It had been a few years, twenty maybe? It didn’t really matter. All that mattered now was what Flemming’s orders were. The Major gave a powerful speech earlier saying this very day was the anniversary of the Ethan Project, where some college kid died tried to jump the gap between the world as we knew it and Internet 9. What this kid did was nothing compared to the advances of now’s expansions. Today, Flemming would be one of the many soldiers jumping into Internet 9 to continue what many thought was a pointless war between Internet 9’s other inhabitants. It seemed that when Ethan made his way into the world of Internet 9, he found something that humans accidentally created. Apparently, data that was deleted or destroyed ended up going to Internet 9 where they took on characteristics of humans. They were still researching these things, but that didn’t matter to Flemming. He had a gun and his orders were to shoot.
The first marines that took the leap into Internet 9 never returned. It seemed conventional methods weren’t exactly useful on virtual technology. It was already hard enough to bring physical things into Internet 9, including clothes and glasses. Eventually, humans got smarter and tweaked a few things.
Flemming was armed with his standard anti-tech armour and submachine gun. The armour was actually a brilliant design weaving regular clothes with antivirus software. All that mattered to Flemming was that it worked.
Flemming could still hear The Major over the intercom as he and the rest of his company marched in the little area humanity fought hard to win in the virtual world.
“Now, right now, is OUR finest hour men. We will not let Ethan’s sacrifice fall in vain! We will show the world why we are the greatest company yet!” The Major barked. Men at the front hollered a rally cry, which erupted throughout the lines. Flemming returned it. He was ready.
The company marched closer to the area where they were meant to patrol. The last company’s numbers were dwindling and needed fresh men to hold back the dangerous data.
In the skyline, flashing green and red lights shone so bright that it was almost hard to see. The flashing grew quicker and quicker. Flemming knew this sign. There was going to be an attack now. The rest of the company braced for action. Flemming joined up with a few men next to him back to back. The flashing grew even faster. Most of the men were shouting basic commands and still lining up for whatever might happen.
The flashing continued. This wasn’t a good sign. Usually when the flashing grew faster, the blitz came. With each passing second, there was no blitz. The Major’s voice over the intercom grew quiet now. Flemming thought he was the only one noticing that things weren’t going as normal, but a few men had already broke ranks. Flemming felt one of the spots in his circle leave.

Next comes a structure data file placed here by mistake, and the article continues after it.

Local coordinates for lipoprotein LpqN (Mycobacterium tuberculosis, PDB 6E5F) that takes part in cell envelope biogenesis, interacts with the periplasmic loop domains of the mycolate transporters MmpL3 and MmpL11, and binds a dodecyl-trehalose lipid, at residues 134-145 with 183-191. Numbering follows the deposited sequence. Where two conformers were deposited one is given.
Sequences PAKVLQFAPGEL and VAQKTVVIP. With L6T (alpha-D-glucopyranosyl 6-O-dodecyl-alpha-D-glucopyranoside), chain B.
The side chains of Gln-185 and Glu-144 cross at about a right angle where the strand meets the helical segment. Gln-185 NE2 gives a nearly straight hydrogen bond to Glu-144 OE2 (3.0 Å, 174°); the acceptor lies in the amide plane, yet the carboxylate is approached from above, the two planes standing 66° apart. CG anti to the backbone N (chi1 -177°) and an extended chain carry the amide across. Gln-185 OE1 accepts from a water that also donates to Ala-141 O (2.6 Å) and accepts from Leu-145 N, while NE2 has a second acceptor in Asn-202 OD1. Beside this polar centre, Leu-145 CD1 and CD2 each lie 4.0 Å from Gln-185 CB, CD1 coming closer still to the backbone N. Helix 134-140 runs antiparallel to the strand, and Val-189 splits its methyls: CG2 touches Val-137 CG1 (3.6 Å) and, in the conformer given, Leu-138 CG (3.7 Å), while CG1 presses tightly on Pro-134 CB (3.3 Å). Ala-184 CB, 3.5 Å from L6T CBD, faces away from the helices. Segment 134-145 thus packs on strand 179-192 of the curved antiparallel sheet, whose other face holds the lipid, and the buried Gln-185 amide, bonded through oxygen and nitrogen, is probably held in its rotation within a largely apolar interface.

“I’m out of here! This isn’t right!” one of the soldiers said. Flemming felt the quick breeze of the man’s running close to him. Flemming stuck out his arm and grabbed the man’s backpack.
“Hold ranks, McCall!” Flemming said pushing McCall back to the circle. Since there was no natural cover and the blitz could come from anywhere, the best tactic found so far was standing in a circle back to back. If McCall left, the circle would have a missing link and therefore a blind spot. A circle could be decimated in a second if there was a weak link, even faster with a missing link.
The skyline stopped flashing, and returned to a steady green light as it normally did. Flemming could feel the man to his right breathe a sigh of relief. Flemming heard field captains shouting orders still and that all men should still hold ranks. Then the light went out.
Horrified screams from the back of the line echoed to the front. The field captains were yelling to their circles to hold ranks and fire on sight of data, but it was of no use. Ranks broke quickly, even Flemming’s circle seem to have broke. Flemming felt a tremendous force knock him to the ground. Stunned, he dropped his gun. Flemming scrambled for it, but felt the weight of heavy boots step on his outreached hand.
“We’re doomed!” McCall shouted from the left. Flemming, still throbbing from the pain of being stepped on, managed to grab his submachine gun and began firing it to his right where he was hit.
The intercom was sparking sounds. No real voice could have been made out from the clatter. It sounded like beeps and reverb effects heard in music.
Flemming was on his feet. He was firing in all sorts of directions. Training did not prepare him for this. Men were screaming in horror behind him, which made him believe he had run past the front lines, or heck, even so far to the right. It didn’t matter. He was alive. For now.
After what seemed like forever, the skyline was amber. Flemming kept running. Where? He didn’t know. Away it might have seemed, but there was no going back. Everything humanity fought for these twenty odd years just collapsed in a matter of seconds.
Flemming gazed over his shoulder. There wasn’t much behind him. It seemed like his fallen comrade’s bodies were already disintegrated. Even if he was to go back to the portal to go back to reality, the area was probably plagued by hidden data.
What would he do? He breathed heavier, slowing his run. He felt safe for the moment. What is safe really? How long can I survive with no way back to the portal? Is there even a portal still? Did the data make it to our world?
“It doesn’t really matter,” Flemming finally said out loud.
In the distance, in the skyline, something that resembled buildings appeared to him. With no other options, he headed to it. If it meant survival, he would try anything.